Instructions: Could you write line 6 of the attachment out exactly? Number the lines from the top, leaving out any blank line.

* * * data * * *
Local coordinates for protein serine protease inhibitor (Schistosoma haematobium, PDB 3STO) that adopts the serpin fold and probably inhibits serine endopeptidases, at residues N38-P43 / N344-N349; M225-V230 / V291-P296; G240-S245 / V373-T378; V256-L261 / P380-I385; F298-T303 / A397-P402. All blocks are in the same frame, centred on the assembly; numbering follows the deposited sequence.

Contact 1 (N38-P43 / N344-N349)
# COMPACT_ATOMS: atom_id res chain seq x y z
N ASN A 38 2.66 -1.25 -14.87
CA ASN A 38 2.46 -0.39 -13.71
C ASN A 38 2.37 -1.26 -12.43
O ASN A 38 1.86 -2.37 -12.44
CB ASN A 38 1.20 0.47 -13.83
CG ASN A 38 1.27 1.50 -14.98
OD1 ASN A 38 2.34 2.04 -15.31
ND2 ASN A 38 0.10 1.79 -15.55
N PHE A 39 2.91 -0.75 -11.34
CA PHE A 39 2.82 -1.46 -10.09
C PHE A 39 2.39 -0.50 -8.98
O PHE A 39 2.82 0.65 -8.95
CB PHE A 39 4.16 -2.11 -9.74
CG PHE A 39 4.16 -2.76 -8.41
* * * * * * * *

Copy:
C ASN A 38 2.37 -1.26 -12.43